That’s beauty’s terrible calculus, I would come to learn: its hold over you becomes stronger after you’ve lost it.

I had met Katherine four years earlier at an art opening in Brooklyn, her tall, elegant beauty standing out amid the slouching hipsters in T-shirts and flannel. She was wearing a form-fitting dress and stood with perfectly erect posture as she drank her champagne and talked with a friend. I made a beeline for her and mustered up the courage to introduce myself. She was kind enough not to sneer at my opening line.

“Nice shoes,” I said, pointing to her spectacular leopard print heels.

“They are, aren’t they?” she answered smiling.

And with these few words my life began to flow in a new direction, one of brief but powerful happiness, the kind that changes you. The crowd buzzing around us seemed to disappear as Katherine told me about her family in suburban Detroit, the father she adored who was a federal judge and a pillar of their community. She laughed as she described her mother, a homemaker who had been raised on a cherry farm and now rankled the family with her unfiltered outbursts on subjects ranging from America’s welfare system to children who pursue artistic careers. I learned about Katherine’s fancy prep school that the family could hardly afford and that she could barely stay afloat in, and her years of fruitless auditions and demos: “My mom says stop doing freebies,” she joked. We walked through the warm October night, first in a pack, then just the two of us. I told her I was a professor, and she repeated the word slowly, looking me in the eye. I don’t know whether she was impressed or just glad to meet somebody from a staid world far from her own. By two in the morning, we were in a cab that would drop me off in Park Slope and then take her to the Upper West Side. But there was a terrible thud, and the car stopped stock-still in the middle of a Brooklyn thoroughfare.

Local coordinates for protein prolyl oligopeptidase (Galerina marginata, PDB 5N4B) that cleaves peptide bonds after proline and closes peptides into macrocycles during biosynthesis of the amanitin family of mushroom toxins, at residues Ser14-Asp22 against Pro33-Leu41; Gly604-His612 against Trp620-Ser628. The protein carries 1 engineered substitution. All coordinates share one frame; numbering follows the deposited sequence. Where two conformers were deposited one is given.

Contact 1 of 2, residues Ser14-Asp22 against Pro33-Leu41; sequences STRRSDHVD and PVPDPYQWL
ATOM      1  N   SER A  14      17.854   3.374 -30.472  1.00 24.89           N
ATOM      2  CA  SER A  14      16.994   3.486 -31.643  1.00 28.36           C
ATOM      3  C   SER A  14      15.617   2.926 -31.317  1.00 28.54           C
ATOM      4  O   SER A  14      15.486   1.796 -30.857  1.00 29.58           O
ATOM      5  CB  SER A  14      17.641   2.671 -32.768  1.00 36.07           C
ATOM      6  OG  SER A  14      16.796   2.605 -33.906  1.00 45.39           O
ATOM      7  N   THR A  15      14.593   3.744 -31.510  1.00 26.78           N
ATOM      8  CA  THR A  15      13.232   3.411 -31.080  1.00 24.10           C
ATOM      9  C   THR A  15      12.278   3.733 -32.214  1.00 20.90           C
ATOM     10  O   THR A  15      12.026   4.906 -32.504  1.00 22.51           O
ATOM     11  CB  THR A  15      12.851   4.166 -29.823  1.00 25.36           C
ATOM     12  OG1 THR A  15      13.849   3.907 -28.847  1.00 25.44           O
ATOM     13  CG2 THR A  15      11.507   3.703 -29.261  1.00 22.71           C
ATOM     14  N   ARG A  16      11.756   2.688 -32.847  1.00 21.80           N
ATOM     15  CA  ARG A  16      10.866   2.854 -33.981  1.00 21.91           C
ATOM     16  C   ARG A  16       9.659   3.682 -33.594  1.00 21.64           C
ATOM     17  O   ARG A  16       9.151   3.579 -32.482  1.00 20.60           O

“Sorry, man,” the driver shouted back to us, “we’ve got a flat.”

Katherine and I had fallen asleep next to each other, but now were jolted awake by the noise. Earlier in the evening, I had punched her number into my cell phone, and as we waited for the driver to fix the tire, I couldn’t help but worry that my phone could also experience a mechanical failure, just like the cab.